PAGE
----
By the early 1900s Munch had become a recognised artist, especially in Germany, where he had spent much of his time in the 1890s. He also lived there for most of the period from 1902 to 1908.
For Munch personally, these were difficult years, marked by alcoholism, angst and unease. In the years 1904-1907 he painted a number of self-portraits with loneliness as a theme.
Self-Portrait with a Bottle of Wine was painted in Weimar in 1906. The artist sits at the table, alone with a bottle of wine, a glass and a plate. The hunched figure and the weak folded hands are an expression of utter helplessness.
The figure is placed well into the foreground. The sloping lines create a strong depth perspective in the picture. The head is in the centre, where all the lines meet.
The perspective created by the lines is countered by the use of colours, which creates a tense and claustrophobic atmosphere in the picture. The strong red colour behind the artist’s head creates a movement forward and draws our attention to the head.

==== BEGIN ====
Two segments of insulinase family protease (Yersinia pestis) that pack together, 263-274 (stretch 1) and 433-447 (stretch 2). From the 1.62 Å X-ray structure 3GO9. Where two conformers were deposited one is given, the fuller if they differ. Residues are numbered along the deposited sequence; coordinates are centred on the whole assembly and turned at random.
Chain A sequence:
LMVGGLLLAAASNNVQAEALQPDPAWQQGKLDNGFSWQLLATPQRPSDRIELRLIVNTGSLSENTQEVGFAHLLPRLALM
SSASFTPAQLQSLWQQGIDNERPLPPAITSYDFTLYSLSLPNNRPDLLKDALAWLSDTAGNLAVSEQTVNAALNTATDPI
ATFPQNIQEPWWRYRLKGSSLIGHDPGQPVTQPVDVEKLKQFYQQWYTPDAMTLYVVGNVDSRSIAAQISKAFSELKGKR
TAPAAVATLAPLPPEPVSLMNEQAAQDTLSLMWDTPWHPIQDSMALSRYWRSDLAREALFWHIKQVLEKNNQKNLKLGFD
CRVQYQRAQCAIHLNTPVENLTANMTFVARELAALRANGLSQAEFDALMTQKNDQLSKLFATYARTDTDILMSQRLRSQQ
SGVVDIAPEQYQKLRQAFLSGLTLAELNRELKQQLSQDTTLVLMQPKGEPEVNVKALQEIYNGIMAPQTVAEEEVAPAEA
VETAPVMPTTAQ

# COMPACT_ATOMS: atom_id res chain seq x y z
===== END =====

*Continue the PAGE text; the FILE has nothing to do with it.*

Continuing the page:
Two figures resembling waiters are standing back-to-back in the background. They are pictured as have a shared body, and almost seem top have grown out of Munch’s own body. The two heads, each looking in different directions can be interpreted as metaphors for opposing forces in the artist’s soul. This split into two states of mind can be found in some other Munch pictures.